THE GOVERNORS are meeting in Shangri-La.

The fact that this exotic setting turns out to be a resort in northeastern Oklahoma may detract a bit from the romance. But Shangri-La does seem a fitting locale. For there the National Governors Association is discussing the administration's "new federalism" proposal, an attempt to revamp the American way of doing government that never was what you would call firmly moored in reality.

The governors have a fine sense of the appropriate. Last year at this time they met in Atlantic City. That was when they were still taking a high-flier on President Reagan's economic program--betting against all odds that a plan to cut federal revenues and raise defense spending wouldn't eventually end up dumping large burdens on the states. Now they are seeking refuge from the harsh reality of the huge federal deficits that the administration's program has generated.

Although the governors were slow to grasp the simple arithmetic of the Reagan program, they were quick to spot flaws in the new federalism deal that the administration offered last February. The most obvious defect from their perspective was that the programs that the governors were to assume cost a good deal more than those the federal government was to assume. That much was obvious. But the governors can also take credit for having stood firm on principle against one part of the swap that the administration believed was too good a deal for them to resist.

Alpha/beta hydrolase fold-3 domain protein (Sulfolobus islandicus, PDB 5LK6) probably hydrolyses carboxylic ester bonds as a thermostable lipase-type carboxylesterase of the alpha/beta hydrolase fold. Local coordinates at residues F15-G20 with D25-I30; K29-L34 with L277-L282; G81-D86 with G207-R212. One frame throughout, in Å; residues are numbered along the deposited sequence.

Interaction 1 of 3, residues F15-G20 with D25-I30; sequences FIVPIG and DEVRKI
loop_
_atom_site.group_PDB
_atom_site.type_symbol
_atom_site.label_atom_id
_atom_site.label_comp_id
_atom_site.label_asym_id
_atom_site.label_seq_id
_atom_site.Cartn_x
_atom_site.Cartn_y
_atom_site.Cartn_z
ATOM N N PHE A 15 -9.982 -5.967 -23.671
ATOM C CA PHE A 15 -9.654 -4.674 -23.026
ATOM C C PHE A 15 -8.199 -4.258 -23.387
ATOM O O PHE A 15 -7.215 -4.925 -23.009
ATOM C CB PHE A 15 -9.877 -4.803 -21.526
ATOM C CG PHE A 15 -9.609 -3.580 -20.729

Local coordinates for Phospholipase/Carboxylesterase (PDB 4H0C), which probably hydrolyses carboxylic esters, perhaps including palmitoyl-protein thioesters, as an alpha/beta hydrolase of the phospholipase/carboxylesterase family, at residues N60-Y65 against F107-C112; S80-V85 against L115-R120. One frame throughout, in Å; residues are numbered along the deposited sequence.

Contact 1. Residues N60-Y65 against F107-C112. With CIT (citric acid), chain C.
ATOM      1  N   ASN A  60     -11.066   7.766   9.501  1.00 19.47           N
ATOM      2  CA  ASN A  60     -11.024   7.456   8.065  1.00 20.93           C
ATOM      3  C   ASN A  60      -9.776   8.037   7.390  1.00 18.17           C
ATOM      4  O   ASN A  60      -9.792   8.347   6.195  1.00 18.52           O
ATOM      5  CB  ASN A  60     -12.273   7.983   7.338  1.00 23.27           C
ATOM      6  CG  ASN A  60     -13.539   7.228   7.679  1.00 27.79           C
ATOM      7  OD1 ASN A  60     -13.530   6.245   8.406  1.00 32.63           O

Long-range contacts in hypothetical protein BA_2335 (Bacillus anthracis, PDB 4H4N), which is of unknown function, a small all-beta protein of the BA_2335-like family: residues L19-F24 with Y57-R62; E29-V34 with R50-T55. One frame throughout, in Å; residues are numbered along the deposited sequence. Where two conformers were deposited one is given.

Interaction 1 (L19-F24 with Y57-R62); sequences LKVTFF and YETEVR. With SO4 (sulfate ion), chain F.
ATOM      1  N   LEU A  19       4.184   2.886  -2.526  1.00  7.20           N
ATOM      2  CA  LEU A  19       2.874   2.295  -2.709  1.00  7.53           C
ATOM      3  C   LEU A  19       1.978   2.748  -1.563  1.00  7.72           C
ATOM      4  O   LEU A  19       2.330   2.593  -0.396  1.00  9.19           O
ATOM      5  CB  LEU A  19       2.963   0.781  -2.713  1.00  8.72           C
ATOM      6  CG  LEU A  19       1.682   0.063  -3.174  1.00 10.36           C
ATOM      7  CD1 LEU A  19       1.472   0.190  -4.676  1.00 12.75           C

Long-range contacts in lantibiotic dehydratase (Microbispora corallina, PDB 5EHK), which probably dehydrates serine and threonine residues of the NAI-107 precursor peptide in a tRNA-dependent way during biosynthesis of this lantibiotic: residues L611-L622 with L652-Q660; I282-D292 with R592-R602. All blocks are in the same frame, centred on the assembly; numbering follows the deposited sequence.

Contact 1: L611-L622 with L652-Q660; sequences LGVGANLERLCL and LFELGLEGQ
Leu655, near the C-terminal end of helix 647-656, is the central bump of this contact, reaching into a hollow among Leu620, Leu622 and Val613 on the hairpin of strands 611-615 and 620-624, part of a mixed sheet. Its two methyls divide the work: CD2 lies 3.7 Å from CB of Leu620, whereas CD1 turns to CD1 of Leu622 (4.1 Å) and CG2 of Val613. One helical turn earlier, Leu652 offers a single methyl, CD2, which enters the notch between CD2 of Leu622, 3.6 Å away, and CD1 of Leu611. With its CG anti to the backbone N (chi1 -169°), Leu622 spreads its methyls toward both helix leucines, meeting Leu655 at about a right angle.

It was this: the administration initially proposed that it would assume the costs of Medicaid--medical aid for the needy--and give the states full control over food stamps and welfare for families. Financially that was very tempting for the states since Medicaid costs --most of which are for long-term care for the aged and disabled--are fast-growing and hard to control. By contrast--and contrary to public perception--welfare payments are relatively easy for states to control and, indeed, have actually fallen far behind inflation over the last decade.

The governors, however, have insisted that poverty is a national problem. No state acting by itself can adequately protect the poor. Downturns in local economies can shrink state revenues just as welfare needs rise, and kind-hearted states may also find themselves playing host to impoverished refugees from other less generous jurisdictions. Giving control over welfare policy to states means reducing standards to the lowest common denominator.

The administration has responded to this concern by fiddling with the deal--offering to keep food stamps if the states will keep medical aid for those who are not aged, promising better financing sources for other programs to be swapped and so on. But these adjustments miss the point. Federalism in the United States developed with the idea that there are shared national concerns not adequately addressed by regional politics. Over the last 50 years these concerns have come to include at least a basic responsibility for seeing that certain human needs --food and shelter but also access to basic education, the chance to live in a reasonably clean environment--are met wherever people happen to live.

The system of mixed federal, state and local responsibility that now puts this rough consensus into effect is, no doubt, messy and inefficient. But the notion that it can be set straight by a simple compact between one administration and the incumbent governors seems most appropriate for discussion in the floating mists of Shangri-La. EDITORIAL